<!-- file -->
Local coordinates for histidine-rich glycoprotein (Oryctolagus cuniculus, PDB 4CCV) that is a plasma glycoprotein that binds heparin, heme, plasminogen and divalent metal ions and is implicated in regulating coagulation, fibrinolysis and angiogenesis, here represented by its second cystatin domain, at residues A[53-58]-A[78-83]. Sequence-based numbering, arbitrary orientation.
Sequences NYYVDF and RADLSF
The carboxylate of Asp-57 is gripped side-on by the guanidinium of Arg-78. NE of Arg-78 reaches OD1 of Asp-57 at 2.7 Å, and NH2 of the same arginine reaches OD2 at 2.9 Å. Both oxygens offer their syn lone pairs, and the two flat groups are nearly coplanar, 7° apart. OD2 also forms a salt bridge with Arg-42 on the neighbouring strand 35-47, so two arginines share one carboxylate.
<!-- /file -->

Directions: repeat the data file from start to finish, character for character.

Local coordinates for histidine-rich glycoprotein (Oryctolagus cuniculus, PDB 4CCV) that is a plasma glycoprotein that binds heparin, heme, plasminogen and divalent metal ions and is implicated in regulating coagulation, fibrinolysis and angiogenesis, here represented by its second cystatin domain, at residues A[53-58]-A[78-83]. Sequence-based numbering, arbitrary orientation.
Sequences NYYVDF and RADLSF
The carboxylate of Asp-57 is gripped side-on by the guanidinium of Arg-78. NE of Arg-78 reaches OD1 of Asp-57 at 2.7 Å, and NH2 of the same arginine reaches OD2 at 2.9 Å. Both oxygens offer their syn lone pairs, and the two flat groups are nearly coplanar, 7° apart. OD2 also forms a salt bridge with Arg-42 on the neighbouring strand 35-47, so two arginines share one carboxylate.